Before I begin, thank you to everyone for your patience for last week and this last Monday. I had a series of family emergencies come up in swift succession and was unable to write and upload my usual posts. But we’re back on schedule, or so I hope.
Today on the next segment of how to endear yourself to readers, or at least not immediately offend them, we’ll take a little sidestep from the story structure and elements we’ve discussed in previous weeks. Today, we’ll discuss the author’s demeanor and attitude.
Authors by nature are usually introverts. That means that most of us are rather uncomfortable when it comes to interacting with anyone we didn’t invent. As a general rule, we also have eager, fragile egos, which means, while we get nervous around others, we crave adoration and praise. Another way of looking at this is that we can easily get ourselves into trouble when it comes to interacting with readers and fans.
Ideally, an author carries himself with a friendly demeanor that endears him to fans. He remembers names, laughs at all the good jokes, and makes his fans feel as appreciated as they make him feel. In the best world, he is social, humble, gracious, considerate, confident, jovial, and at ease among his adoring fans. However, this type of author is almost mythical in his rarity.
More often, authors might be awkward, nervous, arrogant, reserved, uncertain, and thinking longingly of their empty hotel room for those precious hours alone where they can write, often some combination of these.
Granted, these are extremes. Most authors fall somewhere in between. But as it’s a rare person, even outside the writing world, who fits the ideal above, the rest of us need to be conscious of our choices and attitudes to ensure we carry ourselves well. But how, with our introverted natures, do we manage? Here are some ideas.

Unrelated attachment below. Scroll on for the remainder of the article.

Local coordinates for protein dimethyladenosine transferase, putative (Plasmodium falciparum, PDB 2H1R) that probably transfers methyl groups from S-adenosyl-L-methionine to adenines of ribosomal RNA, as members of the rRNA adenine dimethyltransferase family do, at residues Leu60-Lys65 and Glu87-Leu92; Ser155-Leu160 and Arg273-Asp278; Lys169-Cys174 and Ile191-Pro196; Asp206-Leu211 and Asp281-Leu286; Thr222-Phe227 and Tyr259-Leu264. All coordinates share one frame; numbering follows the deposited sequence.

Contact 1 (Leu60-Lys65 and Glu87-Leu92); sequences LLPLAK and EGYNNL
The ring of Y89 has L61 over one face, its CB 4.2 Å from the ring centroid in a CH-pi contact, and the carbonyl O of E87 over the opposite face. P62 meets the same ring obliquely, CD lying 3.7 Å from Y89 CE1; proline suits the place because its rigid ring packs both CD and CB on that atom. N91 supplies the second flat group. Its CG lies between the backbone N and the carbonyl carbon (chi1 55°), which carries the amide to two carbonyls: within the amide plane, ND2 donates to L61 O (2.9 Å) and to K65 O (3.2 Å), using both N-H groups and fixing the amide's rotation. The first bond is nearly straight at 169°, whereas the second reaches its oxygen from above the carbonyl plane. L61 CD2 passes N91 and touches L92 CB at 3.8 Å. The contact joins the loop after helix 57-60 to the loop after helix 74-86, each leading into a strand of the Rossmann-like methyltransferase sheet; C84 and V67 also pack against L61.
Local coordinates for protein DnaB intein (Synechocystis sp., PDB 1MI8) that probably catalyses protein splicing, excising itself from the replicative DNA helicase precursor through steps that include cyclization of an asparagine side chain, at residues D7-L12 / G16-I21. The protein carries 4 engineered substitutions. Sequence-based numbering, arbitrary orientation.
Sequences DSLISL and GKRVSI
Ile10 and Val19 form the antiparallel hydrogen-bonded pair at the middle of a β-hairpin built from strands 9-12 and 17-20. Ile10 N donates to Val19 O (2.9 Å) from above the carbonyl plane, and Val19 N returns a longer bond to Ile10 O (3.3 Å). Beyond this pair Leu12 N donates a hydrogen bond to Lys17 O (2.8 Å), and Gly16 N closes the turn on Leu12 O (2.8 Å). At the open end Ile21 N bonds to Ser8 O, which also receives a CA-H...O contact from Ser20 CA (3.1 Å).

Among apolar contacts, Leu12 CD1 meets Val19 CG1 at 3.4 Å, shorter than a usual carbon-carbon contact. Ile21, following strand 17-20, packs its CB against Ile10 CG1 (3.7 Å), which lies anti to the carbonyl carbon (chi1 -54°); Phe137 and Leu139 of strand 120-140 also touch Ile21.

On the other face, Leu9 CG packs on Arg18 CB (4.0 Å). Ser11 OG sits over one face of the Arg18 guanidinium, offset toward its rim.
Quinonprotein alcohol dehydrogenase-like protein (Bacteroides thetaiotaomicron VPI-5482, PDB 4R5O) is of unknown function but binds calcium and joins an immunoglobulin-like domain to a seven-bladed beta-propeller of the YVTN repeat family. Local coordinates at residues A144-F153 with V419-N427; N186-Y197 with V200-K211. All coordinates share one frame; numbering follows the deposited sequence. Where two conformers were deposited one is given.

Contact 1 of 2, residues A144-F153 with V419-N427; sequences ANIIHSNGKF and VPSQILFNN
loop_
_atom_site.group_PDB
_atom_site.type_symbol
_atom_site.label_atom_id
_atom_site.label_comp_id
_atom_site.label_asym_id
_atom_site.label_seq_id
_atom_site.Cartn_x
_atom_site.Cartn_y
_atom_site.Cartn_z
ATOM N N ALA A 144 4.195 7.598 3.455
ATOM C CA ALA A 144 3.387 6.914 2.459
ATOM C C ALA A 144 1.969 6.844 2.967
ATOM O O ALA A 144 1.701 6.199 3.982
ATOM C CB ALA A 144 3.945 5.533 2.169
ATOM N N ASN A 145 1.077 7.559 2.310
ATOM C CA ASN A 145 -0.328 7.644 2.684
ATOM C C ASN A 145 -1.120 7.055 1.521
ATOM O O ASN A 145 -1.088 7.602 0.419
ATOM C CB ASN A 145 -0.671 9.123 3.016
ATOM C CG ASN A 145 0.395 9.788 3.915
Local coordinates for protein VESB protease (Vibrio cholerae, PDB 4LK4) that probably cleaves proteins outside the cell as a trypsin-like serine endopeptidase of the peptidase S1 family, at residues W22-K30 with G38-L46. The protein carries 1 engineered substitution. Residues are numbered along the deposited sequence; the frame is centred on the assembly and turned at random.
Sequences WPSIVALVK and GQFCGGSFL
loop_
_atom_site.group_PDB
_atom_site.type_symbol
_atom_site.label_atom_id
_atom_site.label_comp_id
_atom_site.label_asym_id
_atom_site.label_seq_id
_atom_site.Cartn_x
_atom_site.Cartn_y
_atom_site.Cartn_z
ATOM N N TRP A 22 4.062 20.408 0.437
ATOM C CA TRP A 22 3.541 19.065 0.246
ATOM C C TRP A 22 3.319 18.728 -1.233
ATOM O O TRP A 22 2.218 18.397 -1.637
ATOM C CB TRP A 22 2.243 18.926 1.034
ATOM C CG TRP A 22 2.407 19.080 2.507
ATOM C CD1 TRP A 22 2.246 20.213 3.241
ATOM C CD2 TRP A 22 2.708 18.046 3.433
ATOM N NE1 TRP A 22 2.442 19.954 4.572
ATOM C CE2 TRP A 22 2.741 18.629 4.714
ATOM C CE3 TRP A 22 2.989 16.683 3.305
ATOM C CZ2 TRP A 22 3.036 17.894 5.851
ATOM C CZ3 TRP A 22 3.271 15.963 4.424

First and foremost, remember that your fans are the only reason you eat. They allow you to remain on bookstore shelves. They picked up your book, deemed it worthy of some modicum of attention, spent their money on it, and made the effort afterwards to recommend it to their friends. An author’s readers, specifically his fans, are his life’s blood. However odd some of those readers might be, however much we may long for the comfort of our solitude and our writing, those readers deserve respect and appreciation. Starting from an attitude of respect and gratitude will carry anyone far.
Next, remember that all the uncertain, uncomfortable necessity of appearing in public or sharing ourselves online, it isn’t forever. We will still get to retreat to our dark caves with our muses for comfort. Appreciate the interaction the best you can as it happens.
Then, remember that your nervousness will get you in a lot more trouble than letting your natural personality shine through. Nerves tend to make us false with others, arrogant as a defensive measure, and far less likable. Yes, I know this is so much easier said than done, but with practice, it gets easier. People tend to like others who they feel express themselves honestly.
In addition, yes, the book may be your baby, and yes, you are the author, but that doesn’t mean your readers can’t have opinions and valid desires. Taking forever to get out a sequel, without good reason, is inconsiderate of readers, and they will notice. Refusing to respond to reader questions or responding with indifference or dismissiveness will make readers far less likely to buy your next book or recommend your current one.
Yes, it’s your book. This also means that, despite your fans’ opinions, you are the author and have final deciding power. Go with your initial gut instinct on plotting and characters rather than trying to please your fans. They’re your fans because they like what you write, not what they would write. Appreciate readers, but don’t pander to them.
And lastly, respect and appreciate your readers in whatever form this takes. Yes, I know I already said that. But this is such a huge element of building reader trust and a good relationship with fans. From this attitude, the rest can follow.
On Monday, we’ll resume our read of The Last Unicorn by Peter S. Beagle. Then next Friday, we’ll look at another aspect of how not to drive away readers.